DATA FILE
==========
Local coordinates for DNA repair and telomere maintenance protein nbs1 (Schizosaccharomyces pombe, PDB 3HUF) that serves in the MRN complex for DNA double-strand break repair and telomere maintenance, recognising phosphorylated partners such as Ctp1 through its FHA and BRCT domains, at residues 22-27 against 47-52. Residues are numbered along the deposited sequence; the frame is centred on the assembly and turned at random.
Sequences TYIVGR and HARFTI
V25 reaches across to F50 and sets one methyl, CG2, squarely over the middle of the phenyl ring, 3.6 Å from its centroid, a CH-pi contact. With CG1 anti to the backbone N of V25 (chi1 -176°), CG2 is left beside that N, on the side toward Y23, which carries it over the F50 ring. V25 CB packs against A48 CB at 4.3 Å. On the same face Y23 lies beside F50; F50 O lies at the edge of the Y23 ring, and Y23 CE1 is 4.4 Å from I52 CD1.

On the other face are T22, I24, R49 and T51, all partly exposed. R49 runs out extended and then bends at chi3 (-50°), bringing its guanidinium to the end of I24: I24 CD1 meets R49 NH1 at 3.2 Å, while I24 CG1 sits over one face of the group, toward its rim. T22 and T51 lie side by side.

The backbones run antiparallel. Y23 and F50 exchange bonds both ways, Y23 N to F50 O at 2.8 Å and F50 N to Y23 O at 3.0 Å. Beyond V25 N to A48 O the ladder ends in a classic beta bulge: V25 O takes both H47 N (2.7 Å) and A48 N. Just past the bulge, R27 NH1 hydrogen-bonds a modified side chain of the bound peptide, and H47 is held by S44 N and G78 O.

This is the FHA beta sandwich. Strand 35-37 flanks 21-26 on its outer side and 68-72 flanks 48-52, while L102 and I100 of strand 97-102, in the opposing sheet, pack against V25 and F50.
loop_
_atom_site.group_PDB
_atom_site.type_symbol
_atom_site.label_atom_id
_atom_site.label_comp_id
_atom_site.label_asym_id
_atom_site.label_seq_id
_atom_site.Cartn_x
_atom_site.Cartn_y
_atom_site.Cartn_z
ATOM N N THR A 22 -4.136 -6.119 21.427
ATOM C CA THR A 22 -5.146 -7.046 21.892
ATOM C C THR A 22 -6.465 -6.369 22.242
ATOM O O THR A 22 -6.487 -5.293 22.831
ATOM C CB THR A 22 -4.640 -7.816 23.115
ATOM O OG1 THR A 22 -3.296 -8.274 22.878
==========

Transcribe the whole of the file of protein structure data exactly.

Local coordinates for DNA repair and telomere maintenance protein nbs1 (Schizosaccharomyces pombe, PDB 3HUF) that serves in the MRN complex for DNA double-strand break repair and telomere maintenance, recognising phosphorylated partners such as Ctp1 through its FHA and BRCT domains, at residues 22-27 against 47-52. Residues are numbered along the deposited sequence; the frame is centred on the assembly and turned at random.
Sequences TYIVGR and HARFTI
V25 reaches across to F50 and sets one methyl, CG2, squarely over the middle of the phenyl ring, 3.6 Å from its centroid, a CH-pi contact. With CG1 anti to the backbone N of V25 (chi1 -176°), CG2 is left beside that N, on the side toward Y23, which carries it over the F50 ring. V25 CB packs against A48 CB at 4.3 Å. On the same face Y23 lies beside F50; F50 O lies at the edge of the Y23 ring, and Y23 CE1 is 4.4 Å from I52 CD1.

On the other face are T22, I24, R49 and T51, all partly exposed. R49 runs out extended and then bends at chi3 (-50°), bringing its guanidinium to the end of I24: I24 CD1 meets R49 NH1 at 3.2 Å, while I24 CG1 sits over one face of the group, toward its rim. T22 and T51 lie side by side.

The backbones run antiparallel. Y23 and F50 exchange bonds both ways, Y23 N to F50 O at 2.8 Å and F50 N to Y23 O at 3.0 Å. Beyond V25 N to A48 O the ladder ends in a classic beta bulge: V25 O takes both H47 N (2.7 Å) and A48 N. Just past the bulge, R27 NH1 hydrogen-bonds a modified side chain of the bound peptide, and H47 is held by S44 N and G78 O.

This is the FHA beta sandwich. Strand 35-37 flanks 21-26 on its outer side and 68-72 flanks 48-52, while L102 and I100 of strand 97-102, in the opposing sheet, pack against V25 and F50.
loop_
_atom_site.group_PDB
_atom_site.type_symbol
_atom_site.label_atom_id
_atom_site.label_comp_id
_atom_site.label_asym_id
_atom_site.label_seq_id
_atom_site.Cartn_x
_atom_site.Cartn_y
_atom_site.Cartn_z
ATOM N N THR A 22 -4.136 -6.119 21.427
ATOM C CA THR A 22 -5.146 -7.046 21.892
ATOM C C THR A 22 -6.465 -6.369 22.242
ATOM O O THR A 22 -6.487 -5.293 22.831
ATOM C CB THR A 22 -4.640 -7.816 23.115
ATOM O OG1 THR A 22 -3.296 -8.274 22.878